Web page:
6. Smoking and excessive alcohol consumption
One of the most important ways you can improve your health is by quitting smoking and limiting alcohol/drug consumption. Cigarettes and excessive alcohol intake increase oxidative stress and can put you at greater risk for a range of serious health consequences.
7. Nutrient absorption
While a healthy diet should be a top priority, it’s only going to benefit your body to the extent that you can absorb and use the nutrients you consume.
Taking care of your gut health, whether from dietary changes and/or use of supplements, should be considered an essential step for optimizing overall health.
8. Too much UV light exposure
While some sunlight exposure is beneficial for providing you with essential vitamin D, too much can damage your skin and increase oxidative stress. Ideally aim to get out 10-20 minutes of sunlight exposure most days, and then take steps to minimize any damage by covering up or using sunblock.
Hormones including thyroid hormone, estrogen, testosterone, cortisol and adrenaline are affected by many lifestyle factors, such as your diet, level of stress, sleep patterns and exercise habits.
High levels of “stress hormones” and low levels of “sex hormones” can contribute to fatigue, muscle weakness, overall discomfort, digestive issues, a “down and out” perspective and more.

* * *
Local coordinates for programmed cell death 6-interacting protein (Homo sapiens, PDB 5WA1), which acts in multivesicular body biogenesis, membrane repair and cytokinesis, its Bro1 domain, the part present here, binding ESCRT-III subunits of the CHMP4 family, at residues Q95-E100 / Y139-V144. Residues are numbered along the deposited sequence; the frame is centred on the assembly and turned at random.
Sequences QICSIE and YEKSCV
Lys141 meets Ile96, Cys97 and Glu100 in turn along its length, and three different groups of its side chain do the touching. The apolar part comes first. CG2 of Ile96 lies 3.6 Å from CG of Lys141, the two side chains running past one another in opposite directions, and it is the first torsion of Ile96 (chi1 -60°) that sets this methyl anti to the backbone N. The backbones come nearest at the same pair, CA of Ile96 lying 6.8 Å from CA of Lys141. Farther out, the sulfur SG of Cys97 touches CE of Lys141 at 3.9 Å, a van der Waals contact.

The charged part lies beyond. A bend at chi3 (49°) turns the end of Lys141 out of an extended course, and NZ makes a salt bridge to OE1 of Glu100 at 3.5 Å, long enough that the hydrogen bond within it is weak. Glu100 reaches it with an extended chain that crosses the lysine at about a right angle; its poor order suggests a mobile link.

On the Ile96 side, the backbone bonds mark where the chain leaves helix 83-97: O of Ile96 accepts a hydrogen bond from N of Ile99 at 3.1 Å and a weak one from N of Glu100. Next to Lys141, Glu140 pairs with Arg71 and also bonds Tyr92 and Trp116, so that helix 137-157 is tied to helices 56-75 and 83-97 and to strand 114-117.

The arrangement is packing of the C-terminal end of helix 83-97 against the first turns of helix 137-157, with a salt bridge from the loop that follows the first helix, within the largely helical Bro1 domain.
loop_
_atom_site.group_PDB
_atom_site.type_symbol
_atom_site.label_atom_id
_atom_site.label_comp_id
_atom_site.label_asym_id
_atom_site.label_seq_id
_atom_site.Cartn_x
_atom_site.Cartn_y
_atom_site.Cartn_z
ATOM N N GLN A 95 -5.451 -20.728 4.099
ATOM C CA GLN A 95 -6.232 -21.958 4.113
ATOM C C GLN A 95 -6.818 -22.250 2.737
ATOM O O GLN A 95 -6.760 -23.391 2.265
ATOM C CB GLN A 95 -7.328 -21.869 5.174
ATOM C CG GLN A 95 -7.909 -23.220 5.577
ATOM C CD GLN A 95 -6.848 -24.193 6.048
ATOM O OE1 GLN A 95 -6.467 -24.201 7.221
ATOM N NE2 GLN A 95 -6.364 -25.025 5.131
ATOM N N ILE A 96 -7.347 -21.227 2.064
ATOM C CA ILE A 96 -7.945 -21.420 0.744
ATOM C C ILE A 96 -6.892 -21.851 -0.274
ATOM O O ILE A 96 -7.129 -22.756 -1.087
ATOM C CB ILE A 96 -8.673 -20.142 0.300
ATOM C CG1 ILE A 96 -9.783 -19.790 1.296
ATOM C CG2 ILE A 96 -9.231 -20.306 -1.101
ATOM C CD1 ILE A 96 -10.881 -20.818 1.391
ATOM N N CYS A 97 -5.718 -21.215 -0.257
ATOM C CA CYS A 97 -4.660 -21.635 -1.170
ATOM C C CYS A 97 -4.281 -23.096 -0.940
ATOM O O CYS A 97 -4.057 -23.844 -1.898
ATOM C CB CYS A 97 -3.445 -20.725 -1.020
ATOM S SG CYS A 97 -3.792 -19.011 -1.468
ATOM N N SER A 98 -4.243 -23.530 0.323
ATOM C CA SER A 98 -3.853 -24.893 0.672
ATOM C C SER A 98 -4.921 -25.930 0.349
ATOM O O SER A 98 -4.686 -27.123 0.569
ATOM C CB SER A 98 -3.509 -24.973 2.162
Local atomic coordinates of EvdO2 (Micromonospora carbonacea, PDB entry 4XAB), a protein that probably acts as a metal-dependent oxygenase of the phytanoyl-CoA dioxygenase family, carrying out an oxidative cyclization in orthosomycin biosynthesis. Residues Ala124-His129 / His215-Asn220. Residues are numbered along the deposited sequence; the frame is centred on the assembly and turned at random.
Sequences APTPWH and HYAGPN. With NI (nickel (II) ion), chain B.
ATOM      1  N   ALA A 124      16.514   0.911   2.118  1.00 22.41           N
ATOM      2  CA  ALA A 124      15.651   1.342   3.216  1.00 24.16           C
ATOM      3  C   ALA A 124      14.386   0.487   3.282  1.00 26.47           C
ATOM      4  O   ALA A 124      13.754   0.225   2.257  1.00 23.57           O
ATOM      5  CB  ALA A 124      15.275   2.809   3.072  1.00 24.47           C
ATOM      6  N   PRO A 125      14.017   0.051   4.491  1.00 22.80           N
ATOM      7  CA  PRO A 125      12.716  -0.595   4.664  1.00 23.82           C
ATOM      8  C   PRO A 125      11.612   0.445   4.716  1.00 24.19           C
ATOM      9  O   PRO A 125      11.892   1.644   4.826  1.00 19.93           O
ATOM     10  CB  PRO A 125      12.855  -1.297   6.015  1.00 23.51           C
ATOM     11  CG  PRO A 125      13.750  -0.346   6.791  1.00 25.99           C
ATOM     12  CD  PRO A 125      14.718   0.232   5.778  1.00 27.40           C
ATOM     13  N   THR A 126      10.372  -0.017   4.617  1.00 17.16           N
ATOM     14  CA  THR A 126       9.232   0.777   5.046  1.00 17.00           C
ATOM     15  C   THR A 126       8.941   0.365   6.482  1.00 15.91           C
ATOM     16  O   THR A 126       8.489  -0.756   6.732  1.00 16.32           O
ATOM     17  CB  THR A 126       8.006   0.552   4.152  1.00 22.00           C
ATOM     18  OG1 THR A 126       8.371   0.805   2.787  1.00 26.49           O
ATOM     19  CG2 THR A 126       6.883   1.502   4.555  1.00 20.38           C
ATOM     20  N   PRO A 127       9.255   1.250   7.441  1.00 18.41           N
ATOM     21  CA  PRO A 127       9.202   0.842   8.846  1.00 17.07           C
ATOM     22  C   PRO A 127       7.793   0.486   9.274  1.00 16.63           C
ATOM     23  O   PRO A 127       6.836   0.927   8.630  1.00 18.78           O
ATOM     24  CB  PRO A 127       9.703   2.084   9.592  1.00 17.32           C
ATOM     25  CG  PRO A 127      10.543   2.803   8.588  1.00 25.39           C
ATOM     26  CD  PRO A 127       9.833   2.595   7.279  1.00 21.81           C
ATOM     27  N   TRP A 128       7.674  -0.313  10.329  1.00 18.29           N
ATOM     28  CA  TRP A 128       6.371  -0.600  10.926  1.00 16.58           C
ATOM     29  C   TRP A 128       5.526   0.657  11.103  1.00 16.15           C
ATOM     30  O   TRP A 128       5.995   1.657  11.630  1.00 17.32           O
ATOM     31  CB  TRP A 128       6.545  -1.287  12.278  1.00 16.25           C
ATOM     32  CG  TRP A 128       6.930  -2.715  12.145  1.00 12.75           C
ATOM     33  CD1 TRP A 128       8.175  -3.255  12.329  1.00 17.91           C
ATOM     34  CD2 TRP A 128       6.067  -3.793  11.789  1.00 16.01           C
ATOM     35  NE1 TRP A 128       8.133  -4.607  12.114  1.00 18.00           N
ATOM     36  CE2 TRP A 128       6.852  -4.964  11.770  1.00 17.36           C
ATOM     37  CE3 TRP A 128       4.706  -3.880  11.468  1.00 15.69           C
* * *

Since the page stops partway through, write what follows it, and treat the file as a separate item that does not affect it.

The best way to keep things in balance is to live an overall, holistically healthy lifestyle, such as by following the recommendations mentioned above.
- No matter your age, gender or level of physical activity, collagen is necessary for keeping your body in tip top shape, since it helps form connective tissues like joints, skin and tendons.
- The problem is that many people fail to include enough collagen-boosting foods in their diets, plus they experience collagen loss due to issues like stress, poor sleep, poor exercise recovery, and exposure to chemicals/pollutants.
- Collagen supplements, such as collagen powders and easy-to-take capsules, are a convenient way to increase your collagen and protein intake. Your diet and lifestyle also play a significant role in boosting your body’s collagen.
- To hold onto collagen as your age and to put this protein to good use, avoid collagen diminishers including an inflammatory diet, sedentary lifestyle, chronic stress, smoking, and too much UV light exposure.
Jill Levy has been with the Dr. Axe and Ancient Nutrition team for five years. She completed her undergraduate degree in Psychology from Fairfield University, followed by a certification as a Holistic Health Coach from the Institute for Integrative Nutrition. Jill takes a “non-diet” approach to health and really enjoys teaching others about mindful eating, intuitive eating and the benefits of eating real foods.